Property-disposition Even though my current financial situation is not so favorable, I have decided to contribute to my 401K account because of my age. c. Disposition-behavior My drive for job satisfaction has propelled my performance to exemplary standards which have in return rewarded me with a promotion. d. Property-behavior When we expanded our family from two to three, we decided to by a 4-door sedan than would be easier for transporting a car seat, than it would be for a 2-door car. 4. Why not use more control variables rather than depend on randomization as the means of controlling extraneous variables?
As per Cooper and Schindler (2011), depending on randomization as the means of controlling extraneous variables allows us to “measure relationships as accurately and objectively as possible” (p. 154). 5. Researchers seek causal relationships by either experimental or ex post facto research designs. a. In what ways are these two approaches similar? These two research designs are similar in that the researchers are able to report results or effects in the variables being studied. b. In what ways are they different? An experimental research design manipulates and controls independent variables and then observes the effect on dependent variables.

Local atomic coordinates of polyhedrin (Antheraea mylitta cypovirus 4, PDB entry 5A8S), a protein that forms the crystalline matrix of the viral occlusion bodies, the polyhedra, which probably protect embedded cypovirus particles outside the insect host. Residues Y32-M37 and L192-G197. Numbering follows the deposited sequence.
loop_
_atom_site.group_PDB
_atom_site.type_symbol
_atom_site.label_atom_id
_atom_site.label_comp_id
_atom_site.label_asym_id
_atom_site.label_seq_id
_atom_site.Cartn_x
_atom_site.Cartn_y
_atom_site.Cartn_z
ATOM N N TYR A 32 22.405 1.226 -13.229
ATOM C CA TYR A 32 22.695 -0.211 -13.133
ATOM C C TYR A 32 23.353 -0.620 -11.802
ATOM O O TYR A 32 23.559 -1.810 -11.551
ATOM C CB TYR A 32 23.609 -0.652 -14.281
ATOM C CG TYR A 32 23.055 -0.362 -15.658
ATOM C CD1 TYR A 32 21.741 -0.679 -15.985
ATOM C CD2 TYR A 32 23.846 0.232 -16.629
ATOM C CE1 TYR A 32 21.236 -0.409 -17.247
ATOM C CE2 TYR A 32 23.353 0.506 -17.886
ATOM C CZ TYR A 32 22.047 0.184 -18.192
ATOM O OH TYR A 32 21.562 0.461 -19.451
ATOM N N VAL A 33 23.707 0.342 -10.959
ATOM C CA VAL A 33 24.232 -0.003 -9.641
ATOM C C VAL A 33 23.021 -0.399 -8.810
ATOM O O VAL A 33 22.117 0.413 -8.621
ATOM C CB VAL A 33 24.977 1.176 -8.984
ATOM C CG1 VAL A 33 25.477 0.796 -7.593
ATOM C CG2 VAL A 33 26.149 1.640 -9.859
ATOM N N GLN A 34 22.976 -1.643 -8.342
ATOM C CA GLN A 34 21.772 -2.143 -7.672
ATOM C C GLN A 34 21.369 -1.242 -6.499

While ex-post facto research design measures the cause and effect relationship without manipulating the independent variable. What type of sample would you draw if it was to be an unrestricted sample? A simple random sampling would be drawn in order for it to be an unrestricted sample. This is the simplest type of probability approach in which each member of the population has an equal chance of being included in a sample. References Cooper, D. R. and Schindler, P. S. (2011). Business research methods (11th ed. ). New York: McGraw-Hill Irwin. ISBN: 9780073373706